The stellar core formation and high-speed jets driven by the formed core are studied using three-dimensional resistive MHD nested grid simulations. Starting with a Bonnor-Ebert isothermal cloud rotating in a uniform magnetic field, we calculate the cloud evolution from the molecular cloud core (n c = 106 cm-3) to the stellar core (nc = 10 23 cm-3), where nc denotes the central density. For comparison, we calculate two models: resistive and ideal MHD models. Both the resistive and ideal models have the same initial condition, but the former includes the dissipation process of magnetic field while the latter does not. The magnetic fluxes in the resistive MHD model are extracted from the first core during 1012 cm-3 < nc < 1016 cm-3 by ohmic dissipation. Magnetic flux density of the formed stellar core (nc = 1020 cm-3) in the resistive MHD model is 2 orders of magnitude smaller than that in ideal MHD model. Since magnetic braking is less effective in the resistive MHD model, a rapidly rotating stellar core (the second core) is formed. After stellar core formation, the magnetic field of the core is largely amplified, and high-speed (≃45 km s-1) jets are driven by the second core, which results in strong mass ejection. A cocoon-like structure around the second core also forms with clear bow shocks.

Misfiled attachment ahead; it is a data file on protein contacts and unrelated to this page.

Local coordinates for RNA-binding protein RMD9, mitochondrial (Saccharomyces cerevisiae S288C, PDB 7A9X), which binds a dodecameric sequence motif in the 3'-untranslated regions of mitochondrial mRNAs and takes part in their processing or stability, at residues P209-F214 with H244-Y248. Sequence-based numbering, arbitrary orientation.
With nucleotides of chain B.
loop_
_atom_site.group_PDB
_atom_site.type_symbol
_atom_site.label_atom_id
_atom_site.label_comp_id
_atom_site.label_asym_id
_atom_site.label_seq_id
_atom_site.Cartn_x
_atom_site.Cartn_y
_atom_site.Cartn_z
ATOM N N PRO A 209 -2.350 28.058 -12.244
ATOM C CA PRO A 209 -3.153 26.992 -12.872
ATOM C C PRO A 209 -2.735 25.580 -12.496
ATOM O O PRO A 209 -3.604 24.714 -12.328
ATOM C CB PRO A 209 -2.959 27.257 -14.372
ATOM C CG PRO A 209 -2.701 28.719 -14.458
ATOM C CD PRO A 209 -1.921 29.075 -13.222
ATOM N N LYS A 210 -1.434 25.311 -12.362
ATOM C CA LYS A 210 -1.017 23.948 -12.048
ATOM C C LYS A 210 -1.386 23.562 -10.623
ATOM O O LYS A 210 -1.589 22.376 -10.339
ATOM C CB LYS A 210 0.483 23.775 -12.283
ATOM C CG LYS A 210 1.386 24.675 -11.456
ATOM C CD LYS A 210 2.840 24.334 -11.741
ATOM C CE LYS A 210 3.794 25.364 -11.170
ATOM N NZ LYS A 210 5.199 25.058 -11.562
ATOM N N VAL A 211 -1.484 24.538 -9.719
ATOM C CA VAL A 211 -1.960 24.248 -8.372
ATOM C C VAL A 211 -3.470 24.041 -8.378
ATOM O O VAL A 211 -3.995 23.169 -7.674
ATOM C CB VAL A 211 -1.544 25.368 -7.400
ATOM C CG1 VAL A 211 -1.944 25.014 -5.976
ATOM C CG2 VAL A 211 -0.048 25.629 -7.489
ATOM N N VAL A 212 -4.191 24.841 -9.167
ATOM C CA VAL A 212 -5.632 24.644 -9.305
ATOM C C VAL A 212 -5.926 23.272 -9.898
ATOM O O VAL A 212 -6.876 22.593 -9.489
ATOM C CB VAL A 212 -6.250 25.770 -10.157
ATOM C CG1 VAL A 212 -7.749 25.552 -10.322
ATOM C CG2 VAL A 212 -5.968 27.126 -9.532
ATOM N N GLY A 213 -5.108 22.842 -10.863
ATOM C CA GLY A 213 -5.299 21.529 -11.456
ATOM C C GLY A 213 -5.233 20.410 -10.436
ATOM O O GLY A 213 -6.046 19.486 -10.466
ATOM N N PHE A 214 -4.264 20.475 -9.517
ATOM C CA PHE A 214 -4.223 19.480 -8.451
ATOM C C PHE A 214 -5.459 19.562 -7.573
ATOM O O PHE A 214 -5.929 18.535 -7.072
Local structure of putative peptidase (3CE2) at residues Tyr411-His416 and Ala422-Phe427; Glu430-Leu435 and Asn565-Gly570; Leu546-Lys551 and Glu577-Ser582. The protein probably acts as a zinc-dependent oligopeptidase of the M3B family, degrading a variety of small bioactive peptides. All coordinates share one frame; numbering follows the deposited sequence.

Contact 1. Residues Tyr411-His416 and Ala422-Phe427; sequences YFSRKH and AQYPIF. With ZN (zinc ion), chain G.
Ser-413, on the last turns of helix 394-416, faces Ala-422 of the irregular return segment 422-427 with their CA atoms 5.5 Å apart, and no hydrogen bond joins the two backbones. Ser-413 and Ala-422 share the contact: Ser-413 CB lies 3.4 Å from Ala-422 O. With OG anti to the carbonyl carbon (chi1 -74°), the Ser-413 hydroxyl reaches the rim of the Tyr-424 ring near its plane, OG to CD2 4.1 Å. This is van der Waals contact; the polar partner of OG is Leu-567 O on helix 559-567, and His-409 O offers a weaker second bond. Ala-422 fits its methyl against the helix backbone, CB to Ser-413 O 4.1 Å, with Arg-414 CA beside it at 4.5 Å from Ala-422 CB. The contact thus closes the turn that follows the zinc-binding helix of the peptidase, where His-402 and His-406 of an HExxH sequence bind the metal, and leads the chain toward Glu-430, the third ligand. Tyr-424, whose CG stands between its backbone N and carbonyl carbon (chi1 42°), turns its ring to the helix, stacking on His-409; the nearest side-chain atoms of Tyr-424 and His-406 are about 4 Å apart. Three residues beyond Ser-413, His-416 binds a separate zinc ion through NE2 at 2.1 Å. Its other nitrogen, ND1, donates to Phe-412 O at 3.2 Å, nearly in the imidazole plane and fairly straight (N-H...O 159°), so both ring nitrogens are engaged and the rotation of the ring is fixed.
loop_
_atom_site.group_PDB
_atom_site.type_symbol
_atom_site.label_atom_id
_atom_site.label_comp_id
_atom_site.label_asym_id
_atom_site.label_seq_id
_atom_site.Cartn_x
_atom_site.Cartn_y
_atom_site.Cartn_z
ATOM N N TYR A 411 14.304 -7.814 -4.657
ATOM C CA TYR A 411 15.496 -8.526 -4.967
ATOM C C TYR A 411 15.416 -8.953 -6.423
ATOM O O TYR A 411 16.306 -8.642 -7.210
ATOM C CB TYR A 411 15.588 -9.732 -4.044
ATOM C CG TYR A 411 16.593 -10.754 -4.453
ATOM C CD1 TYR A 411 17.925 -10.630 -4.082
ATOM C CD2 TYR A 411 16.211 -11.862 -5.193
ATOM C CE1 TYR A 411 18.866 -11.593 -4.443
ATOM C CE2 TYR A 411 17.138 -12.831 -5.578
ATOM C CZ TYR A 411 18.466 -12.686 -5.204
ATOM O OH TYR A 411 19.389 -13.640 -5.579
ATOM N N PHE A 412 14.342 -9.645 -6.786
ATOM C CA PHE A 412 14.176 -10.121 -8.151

All Science Journal Classification (ASJC) codes
- Astronomy and Astrophysics
- Space and Planetary Science